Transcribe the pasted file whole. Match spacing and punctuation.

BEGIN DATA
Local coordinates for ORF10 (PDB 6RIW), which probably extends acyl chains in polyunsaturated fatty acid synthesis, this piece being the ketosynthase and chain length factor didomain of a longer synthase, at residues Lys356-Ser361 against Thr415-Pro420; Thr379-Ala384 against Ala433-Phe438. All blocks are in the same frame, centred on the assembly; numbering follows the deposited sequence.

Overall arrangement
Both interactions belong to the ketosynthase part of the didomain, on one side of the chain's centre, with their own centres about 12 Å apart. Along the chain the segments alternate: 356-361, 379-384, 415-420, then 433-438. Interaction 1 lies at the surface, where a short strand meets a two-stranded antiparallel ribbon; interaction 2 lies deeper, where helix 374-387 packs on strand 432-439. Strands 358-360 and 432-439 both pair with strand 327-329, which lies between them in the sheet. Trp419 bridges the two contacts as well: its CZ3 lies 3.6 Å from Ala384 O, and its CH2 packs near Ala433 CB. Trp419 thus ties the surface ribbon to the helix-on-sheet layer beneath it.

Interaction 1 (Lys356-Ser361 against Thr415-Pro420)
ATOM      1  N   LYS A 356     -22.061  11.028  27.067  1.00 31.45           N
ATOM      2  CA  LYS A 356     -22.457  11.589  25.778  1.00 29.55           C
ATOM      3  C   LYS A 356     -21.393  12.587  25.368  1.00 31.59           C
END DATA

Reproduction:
Local coordinates for ORF10 (PDB 6RIW), which probably extends acyl chains in polyunsaturated fatty acid synthesis, this piece being the ketosynthase and chain length factor didomain of a longer synthase, at residues Lys356-Ser361 against Thr415-Pro420; Thr379-Ala384 against Ala433-Phe438. All blocks are in the same frame, centred on the assembly; numbering follows the deposited sequence.

Overall arrangement
Both interactions belong to the ketosynthase part of the didomain, on one side of the chain's centre, with their own centres about 12 Å apart. Along the chain the segments alternate: 356-361, 379-384, 415-420, then 433-438. Interaction 1 lies at the surface, where a short strand meets a two-stranded antiparallel ribbon; interaction 2 lies deeper, where helix 374-387 packs on strand 432-439. Strands 358-360 and 432-439 both pair with strand 327-329, which lies between them in the sheet. Trp419 bridges the two contacts as well: its CZ3 lies 3.6 Å from Ala384 O, and its CH2 packs near Ala433 CB. Trp419 thus ties the surface ribbon to the helix-on-sheet layer beneath it.

Interaction 1 (Lys356-Ser361 against Thr415-Pro420)
ATOM      1  N   LYS A 356     -22.061  11.028  27.067  1.00 31.45           N
ATOM      2  CA  LYS A 356     -22.457  11.589  25.778  1.00 29.55           C
ATOM      3  C   LYS A 356     -21.393  12.587  25.368  1.00 31.59           C